• Topic: International Relations, Security, Government
  • Political Geography: Middle East
  • Author: Camela Pérez Bernárdez
  • Publication Date: 01-2005
  • Content Type: Working Paper
  • Institution: Center for German and European Studies, University of California, Berkeley
  • Abstract: On December 8th, 2003, the United Nations General Assembly adopted a resolution to submit the question concerning the legality of Israel's construction of a wall in the Occupied Palestinian Territory to the International Court of Justice for an advisory opinion. The Court accepted, and thus entered into the Israeli-Palestinian conflict - one of the most far reaching, difficult, and delicate disputes that the international community has faced. The purpose of this paper is two-fold. First, it analyzes the most relevant issues in the Wall case related to jurisdiction and merits. Second, it considers the position of the European Union in terms of the Middle East conflict, and specifically, concerning this advisory opinion.
  • Topic: International Relations, International Law
  • Political Geography: Europe, Middle East, Israel, Palestine, United Nations
  • Publication Date: 08-2005
  • Content Type: Working Paper
  • Institution: International Crisis Group
  • Abstract: The surprise election of Mahmoud Ahmadi-Nejad, who is being sworn in as president this week, has given rise to dire predictions about Iran's domestic and foreign policies and relations with the U.S. and the European Union. There are reasons for concern. Based on his rhetoric, past performance, and the company he keeps, Ahmadi-Nejad appears a throwback to the revolution's early days: more ideological, less pragmatic, and anti- American. But for the West, and the U.S. in particular, to reach and act upon hasty conclusions would be wrong. Iran is governed by complex institutions and competing power centres that inherently favour continuity over change. More importantly , none of the fundamentals has changed: the regime is not about to collapse; it holds pivotal cards on Iraq and nuclear proliferation; and any chance of modifying its behaviour will come, if at all, through serious, coordinated EU and U.S. efforts to engage it.
  • Topic: International Relations, Government, Human Welfare
  • Political Geography: United States, Iraq, Iran, Middle East
  • Publication Date: 08-2005
  • Content Type: Working Paper
  • Institution: International Crisis Group
  • Abstract: While the world focuses on Gaza, the future of Israeli-Palestinian relations in fact may be playing itself out away from the spotlight, in Jerusalem. With recent steps, Israel is attempting to solidify its hold over a wide area in and around the city, creating a far broader Jerusalem. If the international community and specifically the U.S. are serious about preserving and promoting a viable two-state solution, they need to speak far more clearly and insistently to halt actions that directly and immediately jeopardise that goal. And if that solution is ever to be reached, they will need to be clear that changes that have occurred since Israelis and Palestinians last sat down to negotiate in 2000-2001 will have to be reversed.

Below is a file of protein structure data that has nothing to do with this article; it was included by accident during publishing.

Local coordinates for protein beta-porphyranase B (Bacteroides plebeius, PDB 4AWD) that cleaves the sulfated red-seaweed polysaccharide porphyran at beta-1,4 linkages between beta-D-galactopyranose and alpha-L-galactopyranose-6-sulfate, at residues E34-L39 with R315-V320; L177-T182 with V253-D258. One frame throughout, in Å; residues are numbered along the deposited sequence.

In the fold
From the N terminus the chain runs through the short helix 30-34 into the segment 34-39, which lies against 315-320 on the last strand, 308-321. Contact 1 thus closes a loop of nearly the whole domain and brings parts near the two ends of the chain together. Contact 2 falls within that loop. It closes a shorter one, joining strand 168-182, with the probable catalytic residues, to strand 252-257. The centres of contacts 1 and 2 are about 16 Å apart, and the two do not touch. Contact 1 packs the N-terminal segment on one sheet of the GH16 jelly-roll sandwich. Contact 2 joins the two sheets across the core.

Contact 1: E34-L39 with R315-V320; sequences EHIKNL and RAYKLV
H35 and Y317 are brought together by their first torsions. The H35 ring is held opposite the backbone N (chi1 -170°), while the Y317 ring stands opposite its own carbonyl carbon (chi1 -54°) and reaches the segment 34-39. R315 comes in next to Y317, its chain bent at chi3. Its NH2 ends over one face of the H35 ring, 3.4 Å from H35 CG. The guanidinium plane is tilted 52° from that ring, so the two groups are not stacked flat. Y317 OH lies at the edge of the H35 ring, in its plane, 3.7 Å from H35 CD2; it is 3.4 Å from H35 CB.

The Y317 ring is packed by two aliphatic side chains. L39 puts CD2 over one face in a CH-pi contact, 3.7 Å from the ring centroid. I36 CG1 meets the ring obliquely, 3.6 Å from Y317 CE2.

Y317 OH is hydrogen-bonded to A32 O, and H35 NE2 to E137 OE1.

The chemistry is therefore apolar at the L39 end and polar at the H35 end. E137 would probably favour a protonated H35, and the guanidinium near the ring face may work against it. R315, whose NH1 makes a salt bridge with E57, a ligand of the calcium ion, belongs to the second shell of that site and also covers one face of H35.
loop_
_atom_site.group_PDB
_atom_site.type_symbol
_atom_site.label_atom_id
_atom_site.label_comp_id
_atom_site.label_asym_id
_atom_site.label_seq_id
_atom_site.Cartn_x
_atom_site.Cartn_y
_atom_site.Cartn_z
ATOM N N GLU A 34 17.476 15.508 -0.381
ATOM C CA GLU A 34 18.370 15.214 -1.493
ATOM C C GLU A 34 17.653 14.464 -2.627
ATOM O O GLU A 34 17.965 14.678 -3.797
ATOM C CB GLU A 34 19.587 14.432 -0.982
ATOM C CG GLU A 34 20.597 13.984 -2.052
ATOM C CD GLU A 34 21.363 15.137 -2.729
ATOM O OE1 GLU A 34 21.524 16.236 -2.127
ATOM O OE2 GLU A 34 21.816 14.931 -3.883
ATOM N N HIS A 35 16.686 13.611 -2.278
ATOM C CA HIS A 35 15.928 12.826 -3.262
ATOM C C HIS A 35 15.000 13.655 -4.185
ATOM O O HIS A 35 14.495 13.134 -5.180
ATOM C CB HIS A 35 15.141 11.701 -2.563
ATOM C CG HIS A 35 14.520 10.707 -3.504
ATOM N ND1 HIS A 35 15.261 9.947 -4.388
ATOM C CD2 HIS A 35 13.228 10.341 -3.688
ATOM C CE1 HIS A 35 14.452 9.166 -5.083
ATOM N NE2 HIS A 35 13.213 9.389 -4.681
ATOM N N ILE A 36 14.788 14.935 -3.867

• Topic: Conflict Resolution, International Relations
  • Political Geography: United States, Middle East, Israel, Palestine, Jerusalem, Gaza
  • Publication Date: 07-2005
  • Content Type: Working Paper
  • Institution: International Crisis Group
  • Abstract: Scheduled for 15 August 2005, Israel's disengagement from Gaza and parts of the northern West Bank has already begun. How Israel for the first time evacuates settlements in the Palestinian Occupied Territories will have profound implications for Israeli-Palestinian relations, but also for Israeli society. Regardless of one's assessment of the settlers and their enterprise -- regarded internationally as illegal, by many Israelis as irresponsible and by others as the embodiment of the Zionist project -- it is bound to be a traumatic event for Israel. If it should be mishandled, accompanied by violent settler resistance or Palestinian attacks, the prospects for subsequent peace would be much bleaker. The international community's interest is to press for complete disengagement and then a credible follow-on political process.
  • Topic: Conflict Resolution, International Relations, Regional Cooperation
  • Political Geography: Middle East, Israel, Palestine, Gaza
  • Publication Date: 06-2005
  • Content Type: Working Paper
  • Institution: International Crisis Group
  • Abstract: The next stage in Iraq's political transition, the drafting and adoption of a permanent constitution, will be critical to the country's long-term stability. Iraqis face a dilemma: rush the constitutional process and meet the current deadline of 15 August 2005 to prevent the insurgents from scoring further political points, or encourage a process that is inclusive, transparent and participatory in an effort to increase popular buy-in of the final product. While there are downsides to delay, they are far outweighed by the dangers of a hurried job that could lead to either popular rejection of or popular resignation to a text toward which they feel little sense of ownership or pride.
  • Topic: International Relations, Development, Government
  • Political Geography: Iraq, Middle East
  • Author: Anthony Bubalo, Dr. Michael Fullilove
  • Publication Date: 12-2005
  • Content Type: Working Paper
  • Institution: Lowy Institute for International Policy